Where does this come from?  One idea is that is comes from the externalization of personal value.  If we expect our sense of self, dignity and personal satisfaction to come from another person, there will be many instances where we are left unfulfilled, and hence the predisposition towards taking offense.  On the flip side, if we understand that people around us need to pampered and made to feel special and important based on our efforts, we will naturally work hard to please and worry that we will be unable to do so- because it is next to impossible to fulfill someone who doesn’t feel whole intrinsically.  And what about the offender?  This is the guy whose sense of self-importance comes from superficial positions or possessions, and so can choose to ignore the feelings of others.  In fact, by flaunting his/her ability to be callous towards others they are able to further strengthen their sense of personal worth.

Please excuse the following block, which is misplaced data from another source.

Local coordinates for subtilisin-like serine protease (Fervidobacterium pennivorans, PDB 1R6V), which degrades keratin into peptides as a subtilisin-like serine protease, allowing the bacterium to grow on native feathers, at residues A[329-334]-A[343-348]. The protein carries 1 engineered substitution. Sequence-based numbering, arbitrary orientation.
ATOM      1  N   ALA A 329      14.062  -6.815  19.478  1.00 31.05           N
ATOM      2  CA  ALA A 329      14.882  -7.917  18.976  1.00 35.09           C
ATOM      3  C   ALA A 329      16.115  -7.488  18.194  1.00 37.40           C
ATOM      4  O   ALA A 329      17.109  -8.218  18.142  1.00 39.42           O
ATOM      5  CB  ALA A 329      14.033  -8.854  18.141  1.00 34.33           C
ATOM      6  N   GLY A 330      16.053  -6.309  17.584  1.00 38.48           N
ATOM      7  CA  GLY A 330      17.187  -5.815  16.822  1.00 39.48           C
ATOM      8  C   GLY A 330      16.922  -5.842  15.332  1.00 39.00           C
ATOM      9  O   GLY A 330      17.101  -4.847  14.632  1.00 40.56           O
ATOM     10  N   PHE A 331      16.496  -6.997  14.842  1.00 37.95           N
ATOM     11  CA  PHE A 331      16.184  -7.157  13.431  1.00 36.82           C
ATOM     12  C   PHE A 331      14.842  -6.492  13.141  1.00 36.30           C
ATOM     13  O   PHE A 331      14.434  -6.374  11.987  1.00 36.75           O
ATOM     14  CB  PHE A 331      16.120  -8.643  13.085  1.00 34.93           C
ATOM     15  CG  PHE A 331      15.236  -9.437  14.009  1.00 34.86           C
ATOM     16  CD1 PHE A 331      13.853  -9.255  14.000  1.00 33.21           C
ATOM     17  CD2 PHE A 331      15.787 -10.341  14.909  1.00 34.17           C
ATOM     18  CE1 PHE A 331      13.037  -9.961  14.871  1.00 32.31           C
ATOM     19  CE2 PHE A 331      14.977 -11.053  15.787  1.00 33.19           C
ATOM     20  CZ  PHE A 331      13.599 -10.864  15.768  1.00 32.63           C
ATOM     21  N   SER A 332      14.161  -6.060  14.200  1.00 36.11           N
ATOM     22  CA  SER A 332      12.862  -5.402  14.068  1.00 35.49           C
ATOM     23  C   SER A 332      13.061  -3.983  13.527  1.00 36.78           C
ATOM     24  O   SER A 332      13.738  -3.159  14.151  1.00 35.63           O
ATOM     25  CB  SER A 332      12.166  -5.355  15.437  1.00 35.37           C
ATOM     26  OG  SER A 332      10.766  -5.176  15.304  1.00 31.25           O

Jiddu Krishnamurti the renowned philosopher said “What is important is … to observe what is actually taking place in our daily life, inwardly and outwardly”. To move from the common externalized sense of self to an inner understanding is quite difficult, but results in a much more stable personality – confident and inwardly peaceful.  If we look outwardly for personal recognition we lose all control of our own happiness, and surrender to someone else the ability to make us angry, sad or happy.  Anger directed toward the faults of others, is truly a waste of time, yet it is an easy way to avoid our own.  It doesn’t hurt for each of us to regularly take a hard look at our own actions and think about what makes us truly happy.  Where do we get our sense of personal value?  Wayne Dyer, the self-help guru and best-selling author advises us to live independently of the good will of others.  If no one were around to comment on where you go, what you wear or what you do, will you feel fulfilled?  Would you know what you liked without the approval of others or looking at the price tag?

How Nanni Got he Groove Back

December 14th, 2007

How Nanni got her Groove Back